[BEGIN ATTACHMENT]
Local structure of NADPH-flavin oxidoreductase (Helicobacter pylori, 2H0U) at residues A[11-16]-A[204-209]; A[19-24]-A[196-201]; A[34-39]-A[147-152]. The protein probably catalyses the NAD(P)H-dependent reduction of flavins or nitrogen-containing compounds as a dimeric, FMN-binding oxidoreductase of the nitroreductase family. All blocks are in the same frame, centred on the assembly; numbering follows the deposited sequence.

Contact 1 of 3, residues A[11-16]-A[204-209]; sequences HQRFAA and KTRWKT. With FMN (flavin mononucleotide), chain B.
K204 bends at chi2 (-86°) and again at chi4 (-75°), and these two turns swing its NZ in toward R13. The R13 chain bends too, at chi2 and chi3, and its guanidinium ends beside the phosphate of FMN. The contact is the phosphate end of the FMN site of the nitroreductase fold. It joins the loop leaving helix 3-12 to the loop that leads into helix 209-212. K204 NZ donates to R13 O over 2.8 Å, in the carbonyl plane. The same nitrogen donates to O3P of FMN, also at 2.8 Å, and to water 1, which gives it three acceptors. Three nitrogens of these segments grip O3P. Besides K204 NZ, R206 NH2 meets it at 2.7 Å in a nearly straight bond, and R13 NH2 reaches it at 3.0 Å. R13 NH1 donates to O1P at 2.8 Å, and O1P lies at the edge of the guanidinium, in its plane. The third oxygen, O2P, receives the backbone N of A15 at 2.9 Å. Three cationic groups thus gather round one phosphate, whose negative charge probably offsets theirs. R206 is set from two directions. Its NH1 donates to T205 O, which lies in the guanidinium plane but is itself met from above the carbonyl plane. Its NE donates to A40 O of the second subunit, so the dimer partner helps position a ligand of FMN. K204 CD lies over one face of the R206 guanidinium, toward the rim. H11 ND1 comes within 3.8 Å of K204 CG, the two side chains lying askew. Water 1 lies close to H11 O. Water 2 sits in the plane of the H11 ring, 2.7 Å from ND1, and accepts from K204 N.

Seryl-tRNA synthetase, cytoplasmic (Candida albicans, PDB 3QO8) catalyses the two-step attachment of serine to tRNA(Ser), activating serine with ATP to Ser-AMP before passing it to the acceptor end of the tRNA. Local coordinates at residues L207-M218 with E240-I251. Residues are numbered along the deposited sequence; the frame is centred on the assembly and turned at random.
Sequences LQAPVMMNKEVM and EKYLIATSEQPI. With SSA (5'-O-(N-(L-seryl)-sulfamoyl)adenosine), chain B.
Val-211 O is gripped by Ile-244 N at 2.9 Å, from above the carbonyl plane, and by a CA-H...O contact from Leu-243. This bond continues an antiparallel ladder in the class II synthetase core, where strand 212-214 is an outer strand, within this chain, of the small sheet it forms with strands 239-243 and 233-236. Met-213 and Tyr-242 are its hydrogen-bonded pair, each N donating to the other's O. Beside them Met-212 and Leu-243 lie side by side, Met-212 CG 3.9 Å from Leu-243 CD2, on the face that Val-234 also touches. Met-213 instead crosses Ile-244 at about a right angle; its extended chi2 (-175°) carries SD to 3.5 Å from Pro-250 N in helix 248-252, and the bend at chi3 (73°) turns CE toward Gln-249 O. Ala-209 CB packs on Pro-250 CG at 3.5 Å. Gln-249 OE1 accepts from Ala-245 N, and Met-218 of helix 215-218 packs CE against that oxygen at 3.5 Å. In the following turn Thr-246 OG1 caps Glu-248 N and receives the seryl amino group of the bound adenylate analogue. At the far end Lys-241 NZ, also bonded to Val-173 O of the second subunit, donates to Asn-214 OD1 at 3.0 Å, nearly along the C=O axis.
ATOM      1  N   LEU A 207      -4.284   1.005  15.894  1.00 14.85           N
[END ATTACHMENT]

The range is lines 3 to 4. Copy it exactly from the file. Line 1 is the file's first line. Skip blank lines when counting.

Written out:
K204 bends at chi2 (-86°) and again at chi4 (-75°), and these two turns swing its NZ in toward R13. The R13 chain bends too, at chi2 and chi3, and its guanidinium ends beside the phosphate of FMN. The contact is the phosphate end of the FMN site of the nitroreductase fold. It joins the loop leaving helix 3-12 to the loop that leads into helix 209-212. K204 NZ donates to R13 O over 2.8 Å, in the carbonyl plane. The same nitrogen donates to O3P of FMN, also at 2.8 Å, and to water 1, which gives it three acceptors. Three nitrogens of these segments grip O3P. Besides K204 NZ, R206 NH2 meets it at 2.7 Å in a nearly straight bond, and R13 NH2 reaches it at 3.0 Å. R13 NH1 donates to O1P at 2.8 Å, and O1P lies at the edge of the guanidinium, in its plane. The third oxygen, O2P, receives the backbone N of A15 at 2.9 Å. Three cationic groups thus gather round one phosphate, whose negative charge probably offsets theirs. R206 is set from two directions. Its NH1 donates to T205 O, which lies in the guanidinium plane but is itself met from above the carbonyl plane. Its NE donates to A40 O of the second subunit, so the dimer partner helps position a ligand of FMN. K204 CD lies over one face of the R206 guanidinium, toward the rim. H11 ND1 comes within 3.8 Å of K204 CG, the two side chains lying askew. Water 1 lies close to H11 O. Water 2 sits in the plane of the H11 ring, 2.7 Å from ND1, and accepts from K204 N.

Seryl-tRNA synthetase, cytoplasmic (Candida albicans, PDB 3QO8) catalyses the two-step attachment of serine to tRNA(Ser), activating serine with ATP to Ser-AMP before passing it to the acceptor end of the tRNA. Local coordinates at residues L207-M218 with E240-I251. Residues are numbered along the deposited sequence; the frame is centred on the assembly and turned at random.